7. Megan from Lombard #

    don’t you have to be an overachiever in order to get into college? Don’t the acceptance boards and such look at the activities you’re in as well as the essay you wrote, your grades and the letters of rec? And once you’re in doesn’t that mean that you have to keep up that level of overacheivement in order to live up to the expectations of those that admitted you plus the other students at the same institution?


  8. stokes #

    Claiming that the writing on Glee is lazy for the reasons you bring up is like claiming that a nomadic hunter-gatherer culture is lazy because they don’t plant crops. “I mean look at those goldbrickers. They aren’t planting rice! They aren’t even planting barley, for crying out loud! Any of us could think of a dozen crops that they could have planted. But the nomads didn’t care. This is what lazy food-getting looks like.” The problem in the hypothetical here is the unexamined assumption that farming is an indespensible part of any food-getting strategy. Now, it’s true that farming is a GOOD way to get food. And from a broad historical perspective, it kind of “better,” I guess. But that doesn’t mean that any particular person is stupid or lazy because he/she isn’t bothering to farm. There are still places in the world where people can get plenty of nourishment from other sources.

    Anyway, you see where I’m going with this metaphor. For “food-getting,” read “writing,” and for “farming,” read “narrative causality.” Glee doesn’t give a hoot about narrative causality. It gets its nourishment from other sources. That doesn’t make it lazy, it just means that it doesn’t share your priorities.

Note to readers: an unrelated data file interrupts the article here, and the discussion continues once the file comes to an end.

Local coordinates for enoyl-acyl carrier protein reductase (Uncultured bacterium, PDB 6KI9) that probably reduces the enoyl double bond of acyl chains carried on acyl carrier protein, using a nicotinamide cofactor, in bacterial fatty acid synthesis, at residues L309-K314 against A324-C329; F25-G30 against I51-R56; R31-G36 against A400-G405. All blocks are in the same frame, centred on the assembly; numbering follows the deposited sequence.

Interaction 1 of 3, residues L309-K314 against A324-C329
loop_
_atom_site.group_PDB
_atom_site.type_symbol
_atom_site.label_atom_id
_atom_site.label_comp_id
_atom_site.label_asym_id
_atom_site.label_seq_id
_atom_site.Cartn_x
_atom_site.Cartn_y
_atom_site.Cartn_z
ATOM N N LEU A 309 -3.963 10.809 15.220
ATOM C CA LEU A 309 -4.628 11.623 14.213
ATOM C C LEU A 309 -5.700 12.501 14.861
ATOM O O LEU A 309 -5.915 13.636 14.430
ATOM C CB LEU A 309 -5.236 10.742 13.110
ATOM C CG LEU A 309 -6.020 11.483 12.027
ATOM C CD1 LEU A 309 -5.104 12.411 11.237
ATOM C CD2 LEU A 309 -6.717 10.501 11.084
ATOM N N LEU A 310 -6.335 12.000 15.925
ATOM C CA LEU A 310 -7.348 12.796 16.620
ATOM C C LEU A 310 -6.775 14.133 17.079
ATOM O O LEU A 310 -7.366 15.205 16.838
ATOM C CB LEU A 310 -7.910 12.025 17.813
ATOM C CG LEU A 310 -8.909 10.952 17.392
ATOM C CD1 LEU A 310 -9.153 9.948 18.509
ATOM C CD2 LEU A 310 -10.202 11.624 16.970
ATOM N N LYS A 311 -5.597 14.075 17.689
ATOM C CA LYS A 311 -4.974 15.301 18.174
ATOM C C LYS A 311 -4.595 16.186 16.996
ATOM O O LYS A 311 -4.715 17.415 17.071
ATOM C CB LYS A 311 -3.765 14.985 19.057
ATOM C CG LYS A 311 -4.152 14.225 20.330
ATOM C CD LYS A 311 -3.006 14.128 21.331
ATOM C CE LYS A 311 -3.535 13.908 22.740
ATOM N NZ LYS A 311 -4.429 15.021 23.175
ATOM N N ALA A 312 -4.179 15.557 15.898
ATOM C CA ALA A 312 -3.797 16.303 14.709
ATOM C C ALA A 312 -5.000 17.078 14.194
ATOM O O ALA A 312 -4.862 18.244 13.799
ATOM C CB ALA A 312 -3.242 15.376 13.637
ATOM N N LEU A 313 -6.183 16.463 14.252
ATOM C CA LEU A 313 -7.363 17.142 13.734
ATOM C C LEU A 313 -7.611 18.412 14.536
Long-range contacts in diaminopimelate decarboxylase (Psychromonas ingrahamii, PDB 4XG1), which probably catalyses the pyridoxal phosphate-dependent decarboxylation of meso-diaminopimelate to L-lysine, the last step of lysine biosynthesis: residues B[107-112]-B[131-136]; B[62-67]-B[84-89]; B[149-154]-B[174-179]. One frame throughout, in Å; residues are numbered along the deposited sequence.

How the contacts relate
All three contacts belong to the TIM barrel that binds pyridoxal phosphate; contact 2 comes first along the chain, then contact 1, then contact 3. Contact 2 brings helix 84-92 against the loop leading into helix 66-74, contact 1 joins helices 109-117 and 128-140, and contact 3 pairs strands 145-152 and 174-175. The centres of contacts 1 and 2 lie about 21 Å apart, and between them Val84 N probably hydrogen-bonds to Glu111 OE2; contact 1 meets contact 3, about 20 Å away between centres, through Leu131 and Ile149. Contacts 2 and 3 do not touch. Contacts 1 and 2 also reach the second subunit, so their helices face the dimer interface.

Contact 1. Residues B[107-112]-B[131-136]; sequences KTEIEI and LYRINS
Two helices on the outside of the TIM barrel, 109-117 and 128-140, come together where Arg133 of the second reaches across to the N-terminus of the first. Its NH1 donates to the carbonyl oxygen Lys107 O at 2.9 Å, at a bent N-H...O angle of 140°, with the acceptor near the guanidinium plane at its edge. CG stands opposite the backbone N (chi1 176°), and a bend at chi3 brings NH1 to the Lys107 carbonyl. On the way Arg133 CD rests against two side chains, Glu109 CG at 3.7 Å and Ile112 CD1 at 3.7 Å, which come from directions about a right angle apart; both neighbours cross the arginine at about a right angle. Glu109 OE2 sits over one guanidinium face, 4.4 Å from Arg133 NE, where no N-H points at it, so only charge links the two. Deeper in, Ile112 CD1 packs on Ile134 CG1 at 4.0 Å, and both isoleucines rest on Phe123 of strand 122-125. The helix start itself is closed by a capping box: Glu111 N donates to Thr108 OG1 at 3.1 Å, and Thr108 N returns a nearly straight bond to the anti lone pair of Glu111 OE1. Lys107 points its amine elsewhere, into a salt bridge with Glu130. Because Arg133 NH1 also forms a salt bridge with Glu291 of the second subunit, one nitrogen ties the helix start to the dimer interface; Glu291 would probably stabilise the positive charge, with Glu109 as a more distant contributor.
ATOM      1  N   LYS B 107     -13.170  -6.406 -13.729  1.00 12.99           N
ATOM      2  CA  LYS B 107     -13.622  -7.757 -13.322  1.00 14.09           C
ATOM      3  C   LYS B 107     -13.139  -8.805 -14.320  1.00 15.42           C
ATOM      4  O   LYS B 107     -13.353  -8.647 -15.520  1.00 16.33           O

Now Matt, I know that you’ve written a teleplay or two in your time. You know the horrifying sensation of a ballooning page count. Think about the situation here. They’ve decided that they want to get Amy out of there and get Rachel back in. Like you, they can think of a dozen ways to do this, and they maybe try writing about half of them. But there’s a problem: all of them are basically dead air. They take care of plot mechanics, sure, but they don’t do ANYTHING ELSE. There aren’t any good jokes, or any good singing. No one needs an interesting new costume for them. And basically all the character business that could have been thrown in would just be repeating stuff that was already established earlier in the episode. And then one of the writers stops, and asks the room “Hey, are people tuning into this show because they want to see a really well made plot?” There’s a pause. Everyone slowly shakes their heads. “So screw it, right? Will just fires Amy, and Rachel just shows up and takes the solo! And then we have enough time for another musical number, which IS why people are tuning into this show!” You can call it lazy if you like. I call it triage. And the resulting product is BETTER than the version where one of the songs is replaced by six pages of dry but functional dialogue.


  9. callot #